Open coercion is also evident in the growing restriction of smoking in closed mental-health facilities, with several mental-health authorities already banning smoking in outdoor areas. At the Manifesto Club, we decry this elimination of a small daily liberty for those otherwise restricted, and we are supporting the petition of a former patient against smoking bans in mental-health institutions.

Our report argues that these bans are driven not by public need or demand, but by a desire on the part of councils to comply with ‘guidance’ or an attempt to improve the ‘image’ of an area or institution. Indeed, bans have been introduced even in the face of direct public opposition. Blackpool Council was forced to remove signs at the entrance to parks after members of the public branded them ‘monstrous’. Glasgow hospitals’ smoke-free wardens resigned as a result of the degree of opposition they encountered from members of the public. Hospital smoking bans are often ignored. Meanwhile, when a councillor planned to ban smoking in the streets of Stony Stratford there was a high-profile public protest that led to the proposal being dropped.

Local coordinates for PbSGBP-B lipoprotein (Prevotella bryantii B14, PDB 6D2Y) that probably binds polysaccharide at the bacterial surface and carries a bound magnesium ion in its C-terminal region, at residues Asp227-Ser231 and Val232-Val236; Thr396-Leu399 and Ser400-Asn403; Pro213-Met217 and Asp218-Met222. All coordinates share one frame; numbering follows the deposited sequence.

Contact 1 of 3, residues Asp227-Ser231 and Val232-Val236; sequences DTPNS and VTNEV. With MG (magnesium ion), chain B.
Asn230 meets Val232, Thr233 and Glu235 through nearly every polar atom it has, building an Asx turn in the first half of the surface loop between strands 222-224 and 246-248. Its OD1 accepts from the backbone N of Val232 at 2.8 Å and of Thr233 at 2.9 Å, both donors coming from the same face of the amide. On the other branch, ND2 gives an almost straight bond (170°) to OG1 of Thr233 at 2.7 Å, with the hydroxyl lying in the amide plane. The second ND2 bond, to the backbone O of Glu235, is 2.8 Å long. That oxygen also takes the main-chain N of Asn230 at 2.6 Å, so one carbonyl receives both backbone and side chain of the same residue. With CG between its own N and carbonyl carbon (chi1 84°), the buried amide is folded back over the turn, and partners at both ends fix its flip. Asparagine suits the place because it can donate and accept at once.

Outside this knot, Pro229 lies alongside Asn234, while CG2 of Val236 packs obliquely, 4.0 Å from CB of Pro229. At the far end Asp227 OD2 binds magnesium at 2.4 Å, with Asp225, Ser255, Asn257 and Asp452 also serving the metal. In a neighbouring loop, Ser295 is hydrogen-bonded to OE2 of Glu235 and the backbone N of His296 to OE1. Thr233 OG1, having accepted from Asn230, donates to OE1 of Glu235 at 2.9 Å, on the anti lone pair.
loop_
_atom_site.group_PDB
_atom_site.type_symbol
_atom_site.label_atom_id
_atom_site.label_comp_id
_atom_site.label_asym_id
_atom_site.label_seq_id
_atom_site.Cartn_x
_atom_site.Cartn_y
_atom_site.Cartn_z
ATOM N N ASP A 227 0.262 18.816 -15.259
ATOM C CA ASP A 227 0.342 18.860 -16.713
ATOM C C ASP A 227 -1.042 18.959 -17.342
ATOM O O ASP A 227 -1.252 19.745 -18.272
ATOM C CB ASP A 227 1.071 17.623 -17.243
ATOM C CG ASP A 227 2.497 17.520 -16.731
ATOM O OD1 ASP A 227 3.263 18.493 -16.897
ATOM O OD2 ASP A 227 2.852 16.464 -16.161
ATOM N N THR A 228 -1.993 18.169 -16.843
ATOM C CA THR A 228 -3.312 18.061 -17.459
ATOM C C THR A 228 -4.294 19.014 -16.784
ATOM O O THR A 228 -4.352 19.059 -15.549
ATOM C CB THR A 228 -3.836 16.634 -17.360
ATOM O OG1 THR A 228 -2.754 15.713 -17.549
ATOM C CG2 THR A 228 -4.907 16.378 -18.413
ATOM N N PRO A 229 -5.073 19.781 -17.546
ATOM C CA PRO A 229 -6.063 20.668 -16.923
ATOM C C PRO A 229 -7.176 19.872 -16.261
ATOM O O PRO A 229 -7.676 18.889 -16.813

Far from representing the public, institutions often put their ‘smoke-free’ policies above the interests and wishes of their patients and residents. When patients are denied the right to smoke a cigarette in the gardens of mental-health institutions, this ‘voluntary’ policy is revealed as coercive and dehumanising.

Smoking outside doesn’t harm others, nor does it inconvenience anyone unnecessarily. Related problems that may emerge can be dealt with through simple measures, such as the provision of ashtrays, cigarette bins, or a mutual sensitivity and negotiation between smokers and non-smokers.

Our aim is to challenge the growing trend towards outdoor smoking bans in the hope that, through critical discussion, it can be slowed, halted and reversed, with toleration and common sense allowed to prevail.

Josie Appleton is convenor of the Manifesto Club.

Smoked Out, by Dolan Cummings and Josie Appleton, is published by the Manifesto Club, in association with Forest. The report will be launched at a public event tonight at the IEA, London, 6.30pm. For full details see here.

Picture by: Lena Vasiljeva and published under a creative commons license.

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Topics Politics